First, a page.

If there is one thing I care about the most, it is the preservation of our wildlife. As the most intelligent animal on earth, we humans have a responsibility to protect our endangered species. According to care2world.com, approximately 100 species go extinct every single day. A large majority of these species are victims of deforestation. Just this year, 38 million acres of forest is projected to be destroyed! To put that into perspective, 38 million acres is roughly the size of Algeria or slightly larger than Alaska.
So you can see we have a major environmental crisis on our hands. The amount of habitat lost for some of these endangered species is unprecedented. This article describes the top five animals on the endangered species list and how we can help. The point of this article is to create awareness for those animals who can't help themselves. I will also update the stated list regularly as reports allow. If a species is deemed extinct or its status has been lifted, I will move it to a different section in the article.
But first, I'd like you to watch this short video on what species need our help.
The Animals Need Our Help!
1. The Ivory Billed Woodpecker
|Endangered Status||Numbered in the wild||Last Sighted|
Reasons for Possible Extinction:
The ivory billed woodpecker is currently in a dismal situation. It is at the top of the critically endangered list. Critically endangered means that a species is dangerously near to becoming extinct.
This woodpecker's population was whittled down by hunters and deforestation in the 19th century. As a result, the woodpecker's numbers dropped too low to sustain its population. The only reason this bird hasn't been declared extinct is because of supposed sightings in the past decade. A video back in 2007 shot a glimpse of a bird that looked very similar to the Ivory Billed profile but was too blurry to be conclusive. However, there is still hope that this bird might be flying about in the swampy areas of Arkansas, Florida and Cuba.
There exist organizations devoted to the rediscovery of this beautiful bird, but again, no sightings have been confirmed. Even if this bird is found, it's unlikely that its numbers will sustain the species naturally. The last bird could die tomorrow and no one would ever know.
I will be posting Ivory Billed Woodpecker memorabilia adds, if you wish to add that to your collection.
News Update: April 25, 2014: Marks the 10th Anniversary for the last sighting and recording of this beautiful bird. Bayou De View in eastern Arkansas. Go to this website for more information. IBWP.org
News Update: April 19, 2015: It's possible that a new Ivory Billed Woodpecker was sighted in Arkansas in 2008 by Brian Rolek. Reference can be found here.
2. The Amur Leopard
|Endangered Status||Numbered in the Wild||Last Sighted|
Concurrently: Russian Far East
The Amur Leopard is also on the critically endangered species list. There now exist only about 55 of them in the northern part of Russia's eastern tundra. Considered to be the rarest cat in the world, they prefer the cold temperatures of the tundra forest lands and are the only leopard in the world adapted to cold weather.
Reason for endangerment:
Several factors are responsible for their endangered status. Poaching, deforestation, and development are the main human factors. These activities have drastically dropped their population numbers, creating another factor: inbreeding. Inbreeding is a serious setback for the species. Because of the rise of recessive genes becoming dominant, the remaining leopards give birth to offspring with genetic defects and infertility. Though not directly caused by humans, inbreeding occurs as a natural result of the human-caused drop in leopard population. Human behavior is proving to be quite destructive towards the animal kingdom.
The Amur Leopard and Tiger Alliance is spearheading the efforts to save this beautiful animal with 15 international members. They are fully devoted to keeping it alive in its natural habitat and are very knowledgeable. Their efforts include raising donations, expanding their monitoring programs of leopards and tigers, anti-poaching efforts and in general creating awareness with the public. Look up how you can help! Maybe you could make a difference and spread the word around.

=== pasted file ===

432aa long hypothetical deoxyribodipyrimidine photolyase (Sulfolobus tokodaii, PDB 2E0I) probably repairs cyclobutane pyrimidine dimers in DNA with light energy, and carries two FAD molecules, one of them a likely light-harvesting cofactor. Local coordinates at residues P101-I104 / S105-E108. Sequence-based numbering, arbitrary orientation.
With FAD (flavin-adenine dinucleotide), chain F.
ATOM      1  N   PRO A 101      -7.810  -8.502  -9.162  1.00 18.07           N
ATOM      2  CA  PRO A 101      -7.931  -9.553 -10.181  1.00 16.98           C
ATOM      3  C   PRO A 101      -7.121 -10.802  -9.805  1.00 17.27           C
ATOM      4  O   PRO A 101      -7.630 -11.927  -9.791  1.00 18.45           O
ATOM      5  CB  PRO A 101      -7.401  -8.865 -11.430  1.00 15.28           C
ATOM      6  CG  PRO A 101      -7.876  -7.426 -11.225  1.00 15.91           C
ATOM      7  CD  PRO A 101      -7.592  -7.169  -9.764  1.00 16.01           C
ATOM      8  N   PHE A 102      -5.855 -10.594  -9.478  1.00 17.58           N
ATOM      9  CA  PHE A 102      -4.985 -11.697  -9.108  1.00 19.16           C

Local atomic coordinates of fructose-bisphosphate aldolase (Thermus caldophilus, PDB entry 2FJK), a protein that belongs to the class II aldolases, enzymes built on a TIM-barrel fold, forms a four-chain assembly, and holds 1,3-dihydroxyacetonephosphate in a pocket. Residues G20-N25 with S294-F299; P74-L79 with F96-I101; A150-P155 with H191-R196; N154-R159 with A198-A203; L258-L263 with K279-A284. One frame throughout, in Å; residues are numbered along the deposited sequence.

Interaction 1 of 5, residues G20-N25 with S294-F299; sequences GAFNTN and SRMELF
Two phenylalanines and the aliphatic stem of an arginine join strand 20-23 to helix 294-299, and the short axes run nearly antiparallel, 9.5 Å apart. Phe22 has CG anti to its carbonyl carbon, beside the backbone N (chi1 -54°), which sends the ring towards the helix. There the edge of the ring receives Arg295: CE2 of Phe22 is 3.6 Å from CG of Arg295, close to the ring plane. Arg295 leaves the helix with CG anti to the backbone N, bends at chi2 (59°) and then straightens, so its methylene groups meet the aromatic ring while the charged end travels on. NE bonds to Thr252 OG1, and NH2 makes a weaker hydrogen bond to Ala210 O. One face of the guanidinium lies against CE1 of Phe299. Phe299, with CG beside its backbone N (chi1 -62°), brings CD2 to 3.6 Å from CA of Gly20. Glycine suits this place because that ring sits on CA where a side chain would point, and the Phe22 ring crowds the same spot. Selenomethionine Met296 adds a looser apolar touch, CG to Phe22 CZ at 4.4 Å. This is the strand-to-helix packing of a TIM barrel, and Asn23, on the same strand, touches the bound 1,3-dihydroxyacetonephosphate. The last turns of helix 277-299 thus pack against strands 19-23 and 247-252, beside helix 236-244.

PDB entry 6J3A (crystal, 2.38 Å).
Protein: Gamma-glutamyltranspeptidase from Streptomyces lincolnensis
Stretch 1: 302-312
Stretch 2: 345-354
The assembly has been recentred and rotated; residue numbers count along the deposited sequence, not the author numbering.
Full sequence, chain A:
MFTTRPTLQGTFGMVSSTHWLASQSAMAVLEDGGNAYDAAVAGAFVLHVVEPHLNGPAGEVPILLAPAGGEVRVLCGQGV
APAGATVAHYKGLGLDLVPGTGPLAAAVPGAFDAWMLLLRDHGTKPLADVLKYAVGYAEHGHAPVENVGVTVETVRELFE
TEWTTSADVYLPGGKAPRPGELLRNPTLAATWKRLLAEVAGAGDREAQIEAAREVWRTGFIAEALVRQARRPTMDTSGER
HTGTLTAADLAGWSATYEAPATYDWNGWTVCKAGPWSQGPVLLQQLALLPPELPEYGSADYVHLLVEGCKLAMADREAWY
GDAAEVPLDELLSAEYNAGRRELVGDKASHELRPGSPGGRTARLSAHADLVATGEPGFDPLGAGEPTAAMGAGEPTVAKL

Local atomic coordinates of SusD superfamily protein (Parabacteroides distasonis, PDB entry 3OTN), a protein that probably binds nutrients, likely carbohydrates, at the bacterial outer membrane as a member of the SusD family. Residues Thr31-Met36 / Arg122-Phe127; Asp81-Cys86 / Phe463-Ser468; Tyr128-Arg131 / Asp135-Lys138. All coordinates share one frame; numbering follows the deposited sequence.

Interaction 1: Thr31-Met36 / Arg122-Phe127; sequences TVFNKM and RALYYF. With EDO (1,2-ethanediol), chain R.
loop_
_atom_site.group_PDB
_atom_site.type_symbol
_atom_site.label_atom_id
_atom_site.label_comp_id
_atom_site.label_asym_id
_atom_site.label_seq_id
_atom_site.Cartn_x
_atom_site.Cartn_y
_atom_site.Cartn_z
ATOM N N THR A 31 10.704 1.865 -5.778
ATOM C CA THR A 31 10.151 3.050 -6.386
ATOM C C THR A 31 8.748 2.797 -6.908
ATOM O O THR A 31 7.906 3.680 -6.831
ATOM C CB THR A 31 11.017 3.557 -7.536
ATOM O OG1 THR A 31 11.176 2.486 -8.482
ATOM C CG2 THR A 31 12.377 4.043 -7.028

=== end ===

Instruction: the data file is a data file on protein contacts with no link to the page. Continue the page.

3. The Javan Rhinoceros
|Endangered Status||Numbered in the Wild||Last Sighted|
Java Island: Indonesia
Population may be rising
The Javan Rhinoceros, also known as the Sudna Rhinoceros, was once the most prominent rhino species in Southeast Asia. Its range extended from North Vietnam to East India, parts of China, and clear down to the islands of Java and Sundara. Today, decades after the Vietnam War, the species is confined to a small piece of land located on the western tip of Java island in Indonesia. This particular species is considered to be one of the rarest mammals on earth with an estimation of only 40 members, similar to our leopard friends.
Reasons for Endangerment:
The Javan rhino experienced drastic number drops in a relatively short time. Much of its numbers dropped with the aftermath of the Vietnam war. The numerous battles left the land in desolation, and after the war was over, the poaching of these animals skyrocketed. The same weapons used to kill humans killed nearly every rhino in southeast Asia. Thankfully, before any more damage could be done, governments in the area began making the hunting of these animals illegal.
However, the damage has already been done. The wages of war can be clearly seen and efforts to get this species of rhino back to optimal numbers will be difficult. According to experts, the optimal population for recovery is 100 members. Genetic degradation, natural disasters, and unchecked human activity are major factors that continue to inhibit the species' progress. Poachers would love to get their hands on a Javan Rhino because their ivory horns cost around $30,000 per kilogram. So you can see why poachers would go after them. In an impoverished society, that demand is even higher.
Nonetheless, there is hope. Ujung Kulon National park on the western tip of Javan island is the last effort to keep the species alive. The remaining 40 live there and are under strict protection by the local government. Yet, despite the efforts to keep these animals alive and breeding, other factors hinder their survival:
- First of all, the area in which the rhinos live is too small to sustain a larger population. It's an area of just a few hundred square kilometers, roughly the area of a medium sized city. Due to this problem, the rhinos are forced to breed in a very small area, making them highly susceptible to diseases and inbreeding mutation.